On March 2, 1977, an arbitrator of the Illinois Industrial Commission rendered a decision in which he found that the plaintiff was entitled to receive from Caterpillar $164.27 per week for an intermittent period of 16 1/7 weeks pursuant to section 19(b) of the Workmen's Compensation Act (Ill. Rev. Stat. 1975, ch. 48, par. 138.19(b)). On review, this award was increased to temporary total compensation of 21 6/7 weeks. This decision was not appealed.
On April 30, 1977, the labor arbitrator rendered his decision regarding the plaintiff's grievance. Limiting his decision to the narrow issue of whether the plaintiff's discharge had been for "just cause," the arbitrator found that Cook had in fact provided just cause for his dismissal when he was absent from work without leave on January 19, 20, 21 and 24, and dismissed the grievance.
On January 18, 1979, the plaintiff filed the instant action against Caterpillar, alleging that Caterpillar engaged in a retaliatory discharge of the plaintiff when the plaintiff was discharged for pursuing his right to receive compensation under the Workmen's Compensation Act. In his two-count complaint, the plaintiff sought $250,000 in compensatory damages, and $1,000,000 in punitive damages. A motion was subsequently filed by Caterpillar to dismiss the plaintiff's complaint. In its motion Caterpillar contended that by resorting to and exhausting his out-of-court remedies, plaintiff was not entitled to seek redress in the courts> or, alternatively, the decision reached under the out-of-court procedures was res judicata respecting any subsequent legal action. The court granted defendant's motion and plaintiff appeals.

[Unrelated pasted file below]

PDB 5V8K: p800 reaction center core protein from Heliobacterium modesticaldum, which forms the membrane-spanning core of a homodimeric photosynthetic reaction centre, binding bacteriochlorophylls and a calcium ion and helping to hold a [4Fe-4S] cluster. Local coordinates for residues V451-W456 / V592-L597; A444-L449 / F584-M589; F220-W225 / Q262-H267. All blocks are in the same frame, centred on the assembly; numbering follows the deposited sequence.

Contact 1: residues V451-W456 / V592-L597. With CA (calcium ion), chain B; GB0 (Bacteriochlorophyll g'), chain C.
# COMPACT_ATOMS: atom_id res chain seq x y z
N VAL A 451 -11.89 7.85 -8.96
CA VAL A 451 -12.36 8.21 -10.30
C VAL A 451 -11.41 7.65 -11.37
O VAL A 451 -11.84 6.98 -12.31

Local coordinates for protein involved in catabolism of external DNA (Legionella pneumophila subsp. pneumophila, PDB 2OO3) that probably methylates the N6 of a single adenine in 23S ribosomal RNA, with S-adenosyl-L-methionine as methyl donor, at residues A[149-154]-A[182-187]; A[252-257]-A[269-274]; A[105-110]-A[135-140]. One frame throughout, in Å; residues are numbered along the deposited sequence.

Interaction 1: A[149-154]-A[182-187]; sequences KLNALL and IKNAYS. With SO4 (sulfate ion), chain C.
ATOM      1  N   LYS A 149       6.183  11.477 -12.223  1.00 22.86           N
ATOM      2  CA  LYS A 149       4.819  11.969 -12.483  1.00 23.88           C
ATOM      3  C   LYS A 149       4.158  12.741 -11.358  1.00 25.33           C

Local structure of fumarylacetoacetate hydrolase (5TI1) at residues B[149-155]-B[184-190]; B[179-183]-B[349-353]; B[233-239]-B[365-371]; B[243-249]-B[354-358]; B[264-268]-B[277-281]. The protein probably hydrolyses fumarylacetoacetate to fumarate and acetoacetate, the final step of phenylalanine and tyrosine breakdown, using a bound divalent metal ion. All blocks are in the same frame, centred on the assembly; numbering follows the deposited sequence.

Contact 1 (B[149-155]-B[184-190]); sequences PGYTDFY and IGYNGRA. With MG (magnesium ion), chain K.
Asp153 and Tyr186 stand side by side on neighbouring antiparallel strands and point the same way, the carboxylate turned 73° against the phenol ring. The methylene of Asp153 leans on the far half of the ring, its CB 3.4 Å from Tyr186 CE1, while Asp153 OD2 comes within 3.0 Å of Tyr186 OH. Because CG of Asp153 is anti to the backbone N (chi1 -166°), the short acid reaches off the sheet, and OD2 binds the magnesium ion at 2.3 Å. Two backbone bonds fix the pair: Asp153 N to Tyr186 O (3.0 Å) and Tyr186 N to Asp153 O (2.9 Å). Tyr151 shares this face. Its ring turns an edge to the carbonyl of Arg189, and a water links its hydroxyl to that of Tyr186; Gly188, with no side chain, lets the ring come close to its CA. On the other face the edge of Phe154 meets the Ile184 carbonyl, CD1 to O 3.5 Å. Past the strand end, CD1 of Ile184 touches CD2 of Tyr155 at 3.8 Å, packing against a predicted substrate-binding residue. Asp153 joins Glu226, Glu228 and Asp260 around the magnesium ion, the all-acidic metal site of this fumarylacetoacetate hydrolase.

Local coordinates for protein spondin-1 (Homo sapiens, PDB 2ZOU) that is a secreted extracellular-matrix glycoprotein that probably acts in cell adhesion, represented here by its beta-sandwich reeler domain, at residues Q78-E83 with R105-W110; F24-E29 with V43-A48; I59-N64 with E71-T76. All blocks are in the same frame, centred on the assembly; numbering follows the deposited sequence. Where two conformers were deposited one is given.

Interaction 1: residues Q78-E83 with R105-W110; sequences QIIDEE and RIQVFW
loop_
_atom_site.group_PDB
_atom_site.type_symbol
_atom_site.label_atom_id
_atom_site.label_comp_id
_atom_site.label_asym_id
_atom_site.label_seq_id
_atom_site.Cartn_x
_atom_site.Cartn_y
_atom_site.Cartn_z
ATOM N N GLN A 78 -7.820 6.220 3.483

The first issue raised by plaintiff is whether the fact that plaintiff exhausted his remedies pursuant to the provisions of the collective bargaining agreement bars access to the court or whether it is a condition precedent to the filing of a civil suit for retaliatory discharge. Plaintiff contends he must exhaust his administrative remedies prior to bringing suit. Having failed to gain satisfaction by this method, he contends that he may subsequently file a suit for retaliatory discharge sounding in tort. This argument rests on two premises. The first premise is that the issue of retaliatory discharge could not have been resolved by arbitration. The second is that the action lies in tort and not in contract.